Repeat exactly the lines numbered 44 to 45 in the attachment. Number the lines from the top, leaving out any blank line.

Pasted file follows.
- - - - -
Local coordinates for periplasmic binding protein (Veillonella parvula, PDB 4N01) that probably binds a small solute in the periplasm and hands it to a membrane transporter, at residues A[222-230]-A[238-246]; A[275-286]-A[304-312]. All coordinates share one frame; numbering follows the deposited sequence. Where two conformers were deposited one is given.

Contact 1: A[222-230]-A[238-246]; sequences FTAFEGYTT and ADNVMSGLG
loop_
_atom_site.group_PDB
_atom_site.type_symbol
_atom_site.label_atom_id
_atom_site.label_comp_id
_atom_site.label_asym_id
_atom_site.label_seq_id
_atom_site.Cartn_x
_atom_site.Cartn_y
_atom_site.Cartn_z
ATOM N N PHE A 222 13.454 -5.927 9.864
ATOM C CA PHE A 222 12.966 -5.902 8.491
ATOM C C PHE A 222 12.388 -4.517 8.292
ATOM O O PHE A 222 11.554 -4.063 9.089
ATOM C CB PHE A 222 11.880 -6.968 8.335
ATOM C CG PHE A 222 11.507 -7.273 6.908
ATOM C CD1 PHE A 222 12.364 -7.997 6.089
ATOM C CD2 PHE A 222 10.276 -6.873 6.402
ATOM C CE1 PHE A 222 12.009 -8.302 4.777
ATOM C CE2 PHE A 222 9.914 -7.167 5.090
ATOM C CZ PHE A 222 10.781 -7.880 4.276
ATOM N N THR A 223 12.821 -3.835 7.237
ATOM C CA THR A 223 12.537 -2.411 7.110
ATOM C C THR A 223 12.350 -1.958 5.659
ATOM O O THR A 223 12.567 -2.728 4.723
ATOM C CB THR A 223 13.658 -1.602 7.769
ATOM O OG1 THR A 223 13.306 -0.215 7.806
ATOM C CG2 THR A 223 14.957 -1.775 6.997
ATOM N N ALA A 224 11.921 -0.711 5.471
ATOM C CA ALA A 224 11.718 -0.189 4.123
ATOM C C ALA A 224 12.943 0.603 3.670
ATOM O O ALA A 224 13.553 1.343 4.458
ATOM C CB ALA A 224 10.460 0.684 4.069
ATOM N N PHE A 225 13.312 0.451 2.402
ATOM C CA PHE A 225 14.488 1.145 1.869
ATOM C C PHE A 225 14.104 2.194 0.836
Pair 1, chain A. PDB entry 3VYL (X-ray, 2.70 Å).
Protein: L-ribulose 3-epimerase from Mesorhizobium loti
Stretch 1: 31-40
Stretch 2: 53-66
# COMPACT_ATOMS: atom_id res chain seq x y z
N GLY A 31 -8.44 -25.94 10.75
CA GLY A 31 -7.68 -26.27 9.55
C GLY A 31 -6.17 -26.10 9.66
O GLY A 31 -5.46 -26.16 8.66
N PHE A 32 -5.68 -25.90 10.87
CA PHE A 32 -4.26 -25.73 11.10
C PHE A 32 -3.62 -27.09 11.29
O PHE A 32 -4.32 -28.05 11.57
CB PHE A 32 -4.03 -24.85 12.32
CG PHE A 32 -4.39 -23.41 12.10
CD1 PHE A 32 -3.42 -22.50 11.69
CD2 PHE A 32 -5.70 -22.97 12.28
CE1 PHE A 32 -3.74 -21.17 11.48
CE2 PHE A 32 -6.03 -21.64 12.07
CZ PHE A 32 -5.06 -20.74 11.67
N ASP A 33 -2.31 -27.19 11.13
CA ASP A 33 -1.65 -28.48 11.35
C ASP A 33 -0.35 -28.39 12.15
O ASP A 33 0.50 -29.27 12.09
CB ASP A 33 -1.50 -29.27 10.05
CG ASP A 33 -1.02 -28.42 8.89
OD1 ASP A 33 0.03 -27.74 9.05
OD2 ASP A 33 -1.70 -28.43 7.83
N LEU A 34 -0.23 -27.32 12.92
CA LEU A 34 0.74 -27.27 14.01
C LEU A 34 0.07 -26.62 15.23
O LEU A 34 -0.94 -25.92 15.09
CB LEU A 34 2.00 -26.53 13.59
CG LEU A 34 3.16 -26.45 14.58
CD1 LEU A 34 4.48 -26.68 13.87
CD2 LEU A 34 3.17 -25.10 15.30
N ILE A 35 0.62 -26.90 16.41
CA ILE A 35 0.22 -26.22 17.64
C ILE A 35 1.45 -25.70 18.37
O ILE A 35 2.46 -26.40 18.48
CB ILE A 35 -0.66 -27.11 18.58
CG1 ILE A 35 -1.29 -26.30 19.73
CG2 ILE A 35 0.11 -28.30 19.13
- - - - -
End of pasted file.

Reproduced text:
N GLY A 31 -8.44 -25.94 10.75
CA GLY A 31 -7.68 -26.27 9.55